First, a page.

Sunday 18 March 2018

Government breached pay cap to hold on to VHI chief

John O'Dwyer, CEO of the VHI
John O'Dwyer, CEO of the VHI

Anne-Marie Walsh

The Government breached the pay cap for the chief executive of the VHI and signed off on a €137,500 severance payment when it renewed his contract.

John O'Dwyer's basic pay rose from €238,727 to €250,000 last year when he was given a new three-year contract.

His enhanced package included a basic salary of €250,000, a car allowance of €25,000, a severance payment of €137,500 to be paid at the end of the contract and an employer pension contribution worth 25pc of his wages.

It was approved by Public Expenditure and Reform Minister Paschal Donohoe in June last year.

The Government previously came under fire when it emerged it breached the salary limit for the incoming health insurance chief when he was appointed five years ago.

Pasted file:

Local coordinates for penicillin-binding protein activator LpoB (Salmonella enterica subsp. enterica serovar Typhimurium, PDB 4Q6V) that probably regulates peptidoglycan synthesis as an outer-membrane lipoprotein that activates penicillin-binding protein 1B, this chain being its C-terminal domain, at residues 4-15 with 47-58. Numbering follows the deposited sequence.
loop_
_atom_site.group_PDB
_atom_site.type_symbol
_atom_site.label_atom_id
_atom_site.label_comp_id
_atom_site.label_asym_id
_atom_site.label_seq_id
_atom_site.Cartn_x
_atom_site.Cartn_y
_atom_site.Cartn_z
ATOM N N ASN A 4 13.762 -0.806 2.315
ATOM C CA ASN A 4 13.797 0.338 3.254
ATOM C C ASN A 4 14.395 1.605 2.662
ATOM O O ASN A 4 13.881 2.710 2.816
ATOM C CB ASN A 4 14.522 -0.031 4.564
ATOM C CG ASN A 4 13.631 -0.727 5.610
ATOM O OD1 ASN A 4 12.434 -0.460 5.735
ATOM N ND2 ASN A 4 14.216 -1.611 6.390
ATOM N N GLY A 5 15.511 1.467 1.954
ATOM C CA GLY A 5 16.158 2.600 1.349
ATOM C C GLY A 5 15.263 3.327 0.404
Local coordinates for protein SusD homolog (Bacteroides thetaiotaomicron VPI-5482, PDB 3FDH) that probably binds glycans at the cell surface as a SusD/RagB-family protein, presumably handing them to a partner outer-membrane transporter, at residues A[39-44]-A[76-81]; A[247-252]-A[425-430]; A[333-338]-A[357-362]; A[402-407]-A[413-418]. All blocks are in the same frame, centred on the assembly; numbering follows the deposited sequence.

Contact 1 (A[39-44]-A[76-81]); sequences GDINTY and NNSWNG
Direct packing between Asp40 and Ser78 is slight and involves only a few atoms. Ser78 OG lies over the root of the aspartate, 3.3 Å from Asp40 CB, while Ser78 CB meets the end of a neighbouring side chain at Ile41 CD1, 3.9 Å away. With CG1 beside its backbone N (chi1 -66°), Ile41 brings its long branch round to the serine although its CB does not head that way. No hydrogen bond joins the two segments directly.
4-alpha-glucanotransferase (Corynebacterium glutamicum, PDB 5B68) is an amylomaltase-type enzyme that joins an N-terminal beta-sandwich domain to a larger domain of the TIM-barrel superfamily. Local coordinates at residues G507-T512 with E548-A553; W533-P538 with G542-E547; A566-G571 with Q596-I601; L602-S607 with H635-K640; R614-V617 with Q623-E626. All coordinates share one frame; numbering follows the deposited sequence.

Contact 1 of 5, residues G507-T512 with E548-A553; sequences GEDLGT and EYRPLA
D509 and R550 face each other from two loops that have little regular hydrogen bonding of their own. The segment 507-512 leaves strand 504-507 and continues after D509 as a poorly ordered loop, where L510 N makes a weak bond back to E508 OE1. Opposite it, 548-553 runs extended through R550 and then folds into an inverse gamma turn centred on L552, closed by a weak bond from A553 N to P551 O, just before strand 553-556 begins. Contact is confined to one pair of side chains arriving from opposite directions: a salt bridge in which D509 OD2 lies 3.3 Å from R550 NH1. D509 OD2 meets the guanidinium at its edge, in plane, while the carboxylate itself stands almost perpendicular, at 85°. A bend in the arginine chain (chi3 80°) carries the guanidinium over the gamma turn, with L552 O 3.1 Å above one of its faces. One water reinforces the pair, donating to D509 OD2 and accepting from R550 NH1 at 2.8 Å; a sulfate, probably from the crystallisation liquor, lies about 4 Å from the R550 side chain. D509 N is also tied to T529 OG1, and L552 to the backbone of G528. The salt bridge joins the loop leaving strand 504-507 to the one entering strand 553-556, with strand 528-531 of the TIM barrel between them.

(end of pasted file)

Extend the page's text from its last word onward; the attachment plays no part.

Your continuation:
He went directly on the upper limit for the role of €238,727 - nearly €50,000 higher than the starting rate.

In a submission to the minister on Mr O'Dwyer's reappointment, a Department of Public Expenditure and Reform official admitted the new salary "is outside the current recommended range for the CEO of the VHI", which is from €191,014 to €238,727.

He said that awarding a contract of €250,000 would "distort the relative weighting of salaries" in the Government decision that set out minimum and maximum pay limits for commercial semi-State bosses.

Department official Christopher Ryan also noted it was proposed to pay a six-month gratuity payment of €137,500 on completion of the contract and a car allowance of €25,000 - both of which are "outside standard practice for the remuneration of chief executives of commercial State companies".

However, he said that €250,000 is the recommended overall remuneration ceiling for CEOs of commercial State companies. He said exceptions were allowed. The department noted that performance-related payments were banned by the government in 2013.

When asked if the severance payment was really the proposed bonus in another guise, a spokesperson said it was agreed "in order to retain a top performing CEO".

Irish Independent

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